Methods to Determine Cover

Much effort and imagination have been devoted to developing methods to estimate cover, reflecting its long tradition as an important attribute for rangeland inventory or monitoring purposes. Unlike other attributes such as biomass, density, and frequency, techniques involving sampling in quadrats to determine cover play a minor role. Instead, approaches incorporating points, lines and plotless approaches are more regularly adopted. Many of these techniques are able to assess a larger proportion of the vegetation and integrate the small scale spatial patterns present within each sample unit, which leads to more efficient sampling procedures.

One of the problems in assessing the accuracy of various methods is that actual cover can never really be determined for a site, unlike density where all plants can be carefully counted or biomass where all plant material can be harvested and weighed. In these situations, the adequacy of a method can only be evaluated by its precision, which is determined by assessing the repeatability of results for a site among observers and over time.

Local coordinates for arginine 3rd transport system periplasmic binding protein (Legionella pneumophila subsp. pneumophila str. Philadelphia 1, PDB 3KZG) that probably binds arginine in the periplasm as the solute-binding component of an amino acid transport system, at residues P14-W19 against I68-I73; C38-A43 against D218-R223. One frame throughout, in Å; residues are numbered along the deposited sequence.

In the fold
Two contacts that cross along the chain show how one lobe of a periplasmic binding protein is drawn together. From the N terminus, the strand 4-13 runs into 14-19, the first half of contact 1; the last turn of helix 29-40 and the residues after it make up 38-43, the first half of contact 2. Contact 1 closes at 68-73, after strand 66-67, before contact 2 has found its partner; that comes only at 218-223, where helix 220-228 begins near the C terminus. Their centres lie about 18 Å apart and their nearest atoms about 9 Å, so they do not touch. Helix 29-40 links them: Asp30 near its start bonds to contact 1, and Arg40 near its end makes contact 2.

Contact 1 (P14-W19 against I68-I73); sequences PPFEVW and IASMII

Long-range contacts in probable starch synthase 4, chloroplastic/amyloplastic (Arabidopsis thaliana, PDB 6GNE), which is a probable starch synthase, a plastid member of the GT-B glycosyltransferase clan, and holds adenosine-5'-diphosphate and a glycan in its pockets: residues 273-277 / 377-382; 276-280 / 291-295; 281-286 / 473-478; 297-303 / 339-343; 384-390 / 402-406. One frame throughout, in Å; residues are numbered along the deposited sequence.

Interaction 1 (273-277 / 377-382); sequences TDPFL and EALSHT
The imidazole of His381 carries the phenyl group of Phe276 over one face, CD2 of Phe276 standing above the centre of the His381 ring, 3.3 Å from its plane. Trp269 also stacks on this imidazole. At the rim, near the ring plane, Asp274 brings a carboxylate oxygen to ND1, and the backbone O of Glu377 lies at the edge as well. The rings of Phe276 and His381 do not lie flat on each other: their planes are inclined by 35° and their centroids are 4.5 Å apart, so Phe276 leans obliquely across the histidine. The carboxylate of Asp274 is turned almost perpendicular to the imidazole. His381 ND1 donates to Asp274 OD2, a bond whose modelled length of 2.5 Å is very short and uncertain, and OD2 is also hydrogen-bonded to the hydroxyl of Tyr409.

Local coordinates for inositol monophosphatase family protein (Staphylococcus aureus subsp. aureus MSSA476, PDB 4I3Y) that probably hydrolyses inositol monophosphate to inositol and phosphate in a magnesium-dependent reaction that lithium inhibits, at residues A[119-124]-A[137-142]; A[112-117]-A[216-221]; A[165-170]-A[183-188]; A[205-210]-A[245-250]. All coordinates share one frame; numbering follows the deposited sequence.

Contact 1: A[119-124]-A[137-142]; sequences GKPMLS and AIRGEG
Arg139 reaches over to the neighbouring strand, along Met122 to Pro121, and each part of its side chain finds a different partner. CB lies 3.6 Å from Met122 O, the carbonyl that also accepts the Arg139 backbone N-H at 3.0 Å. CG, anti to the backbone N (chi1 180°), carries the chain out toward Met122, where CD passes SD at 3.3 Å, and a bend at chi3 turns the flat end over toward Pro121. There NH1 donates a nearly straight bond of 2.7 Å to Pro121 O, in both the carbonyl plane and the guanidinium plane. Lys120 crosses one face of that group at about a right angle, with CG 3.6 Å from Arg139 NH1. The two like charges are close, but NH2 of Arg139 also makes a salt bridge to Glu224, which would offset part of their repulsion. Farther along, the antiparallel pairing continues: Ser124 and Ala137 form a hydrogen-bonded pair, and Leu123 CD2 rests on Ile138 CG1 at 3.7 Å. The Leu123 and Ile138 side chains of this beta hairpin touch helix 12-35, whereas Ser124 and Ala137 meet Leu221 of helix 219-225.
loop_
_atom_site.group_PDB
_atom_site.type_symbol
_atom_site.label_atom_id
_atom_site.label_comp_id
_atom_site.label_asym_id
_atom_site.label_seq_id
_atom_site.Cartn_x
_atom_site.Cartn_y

The following techniques are the standard methods of determining cover:

References and Further Reading

Bonham, C.D. 1989. Measurements for terrestrial vegetation. John Wiley Sons, New York, NY. pp 11-12, 56-61.

Cook, C.W., and J. Stubbendieck. (eds). 1986. Range research: Basic problems and techniques. Society for Range Management, Denver, CO. pp 56-61.

Greig-Smith, P. 1983. Quantitative plant ecology. Academic Press, New York, NY. pp 5-9.

Mueller-Dombois, D., and H. Ellenburg. 1974. Aims and methods of vegetation ecology. John Wiley Sons, New York, NY. pp 80-92.